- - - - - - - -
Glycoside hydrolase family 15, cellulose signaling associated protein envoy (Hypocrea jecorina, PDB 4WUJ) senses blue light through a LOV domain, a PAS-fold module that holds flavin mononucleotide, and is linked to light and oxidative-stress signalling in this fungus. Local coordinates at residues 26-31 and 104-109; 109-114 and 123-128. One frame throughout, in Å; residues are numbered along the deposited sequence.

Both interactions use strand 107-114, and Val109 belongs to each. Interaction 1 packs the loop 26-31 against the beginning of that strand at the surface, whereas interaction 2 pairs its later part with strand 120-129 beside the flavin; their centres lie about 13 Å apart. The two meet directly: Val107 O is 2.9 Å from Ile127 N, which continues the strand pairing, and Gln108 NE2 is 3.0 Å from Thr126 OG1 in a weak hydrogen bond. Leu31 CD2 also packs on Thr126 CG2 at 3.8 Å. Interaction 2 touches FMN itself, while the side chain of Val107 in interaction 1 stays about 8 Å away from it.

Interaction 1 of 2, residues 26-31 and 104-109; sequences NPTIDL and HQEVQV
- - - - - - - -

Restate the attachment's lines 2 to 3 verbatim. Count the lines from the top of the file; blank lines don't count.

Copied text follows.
Both interactions use strand 107-114, and Val109 belongs to each. Interaction 1 packs the loop 26-31 against the beginning of that strand at the surface, whereas interaction 2 pairs its later part with strand 120-129 beside the flavin; their centres lie about 13 Å apart. The two meet directly: Val107 O is 2.9 Å from Ile127 N, which continues the strand pairing, and Gln108 NE2 is 3.0 Å from Thr126 OG1 in a weak hydrogen bond. Leu31 CD2 also packs on Thr126 CG2 at 3.8 Å. Interaction 2 touches FMN itself, while the side chain of Val107 in interaction 1 stays about 8 Å away from it.

Interaction 1 of 2, residues 26-31 and 104-109; sequences NPTIDL and HQEVQV